Gertrude: The Cry

Gertrude: The Cry
by Howard Barker
produced by PTP/NYC (Potomac Theater Project)
directed by Richard Romagnoli
Gertrude – Pamela J. Gray
Hamlet – David Barlow

The Potomac Theater Project has produced a play by Howard Barker called Gertrude – The Cry. It’s is a riff on Hamlet focusing on Gertrude’s sexuality. That’s about it. Both Gertrude and the play have little to offer besides an obsession with sex.

The script has only a rudimentary resemblance to Hamlet. Only Hamlet, Gertrude and Claudius remain from Shakespeare; Gertrude and Claudius never marry. And there are new characters introduced. Gertrude marries the Duke of Mecklenberg. Hamlet marries a character named Ragusa. Claudius’ mother also shows up. It’s ridiculous, but the play takes itself enormously seriously.

The script might be free verse; it’s written with repetition of words and short phrases that we expect from verse. Director Richard Romagnoli has made interesting choices. He deliberately distances the characters. He presents us not with people, but with animated statues, cold and sexualized. The performers aren’t absorbed in the characters and neither are we.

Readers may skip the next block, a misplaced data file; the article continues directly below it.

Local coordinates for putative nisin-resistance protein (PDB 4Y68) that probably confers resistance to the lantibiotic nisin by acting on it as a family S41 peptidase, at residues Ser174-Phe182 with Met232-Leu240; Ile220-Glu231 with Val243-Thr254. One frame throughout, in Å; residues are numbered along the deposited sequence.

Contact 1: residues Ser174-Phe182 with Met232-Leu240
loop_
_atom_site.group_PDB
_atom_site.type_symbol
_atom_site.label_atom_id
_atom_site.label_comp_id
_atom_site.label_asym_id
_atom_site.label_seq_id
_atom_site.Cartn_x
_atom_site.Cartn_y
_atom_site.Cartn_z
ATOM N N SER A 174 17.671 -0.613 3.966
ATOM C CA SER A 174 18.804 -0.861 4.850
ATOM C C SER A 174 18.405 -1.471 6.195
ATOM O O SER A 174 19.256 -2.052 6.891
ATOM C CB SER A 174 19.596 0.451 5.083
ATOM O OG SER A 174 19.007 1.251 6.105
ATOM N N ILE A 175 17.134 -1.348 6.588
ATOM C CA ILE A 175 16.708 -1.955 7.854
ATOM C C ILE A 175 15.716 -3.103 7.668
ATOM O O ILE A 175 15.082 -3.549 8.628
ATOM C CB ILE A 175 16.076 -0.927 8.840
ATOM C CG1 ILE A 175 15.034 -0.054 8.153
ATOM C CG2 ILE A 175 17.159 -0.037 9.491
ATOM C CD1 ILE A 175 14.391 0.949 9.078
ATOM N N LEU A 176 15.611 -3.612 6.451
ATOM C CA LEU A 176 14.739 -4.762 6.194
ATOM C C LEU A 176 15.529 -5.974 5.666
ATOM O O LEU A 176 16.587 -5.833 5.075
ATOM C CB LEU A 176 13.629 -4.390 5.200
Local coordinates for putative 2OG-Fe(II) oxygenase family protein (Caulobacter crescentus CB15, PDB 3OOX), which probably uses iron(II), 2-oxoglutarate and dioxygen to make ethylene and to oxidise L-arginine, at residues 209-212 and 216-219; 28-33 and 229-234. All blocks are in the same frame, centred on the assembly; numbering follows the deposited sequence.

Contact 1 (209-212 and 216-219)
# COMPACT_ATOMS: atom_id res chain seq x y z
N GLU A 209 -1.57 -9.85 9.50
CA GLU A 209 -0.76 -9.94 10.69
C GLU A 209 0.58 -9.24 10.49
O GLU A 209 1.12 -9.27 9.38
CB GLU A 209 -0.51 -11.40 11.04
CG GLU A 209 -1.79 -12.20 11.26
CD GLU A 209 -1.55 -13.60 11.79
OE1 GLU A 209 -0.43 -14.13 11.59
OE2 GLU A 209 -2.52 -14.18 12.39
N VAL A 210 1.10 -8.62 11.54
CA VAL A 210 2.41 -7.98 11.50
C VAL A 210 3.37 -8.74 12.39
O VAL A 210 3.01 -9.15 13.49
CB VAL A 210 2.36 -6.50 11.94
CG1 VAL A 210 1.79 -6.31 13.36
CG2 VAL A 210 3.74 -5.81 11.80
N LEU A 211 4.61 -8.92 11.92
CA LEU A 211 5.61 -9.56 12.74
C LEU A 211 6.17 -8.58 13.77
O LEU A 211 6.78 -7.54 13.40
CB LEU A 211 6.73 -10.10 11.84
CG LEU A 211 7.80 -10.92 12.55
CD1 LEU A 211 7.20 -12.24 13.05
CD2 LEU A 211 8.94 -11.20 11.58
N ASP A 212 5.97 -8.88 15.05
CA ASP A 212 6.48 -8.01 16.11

This isn’t acting, it’s recitation We’re given a rush of words with set, exaggerated pitch melody, purposely divorced from feeling. The actors make no attempt to communicate with one another emotionally; indeed, they have no emotional life at all..

This hyperintellectual style is interesting indeed, but it makes for a boring production. And when the play isn’t being dull, it’s insufferably vulgar, peppered with obscene acts.

In general, the cast is serviceable, having been given little to do. However, David Barlow gives a very fine performance as Hamlet, the redeeming element of the show. Hamlet observes himself in just the way the play observes itself, but Mr. Barlow endows the attitude with life and even humor. Hamlet is, as he says himself, infantile, and his self-referencing is intelligent and a relief from the rest of the play.

Steve Capra
July 2014

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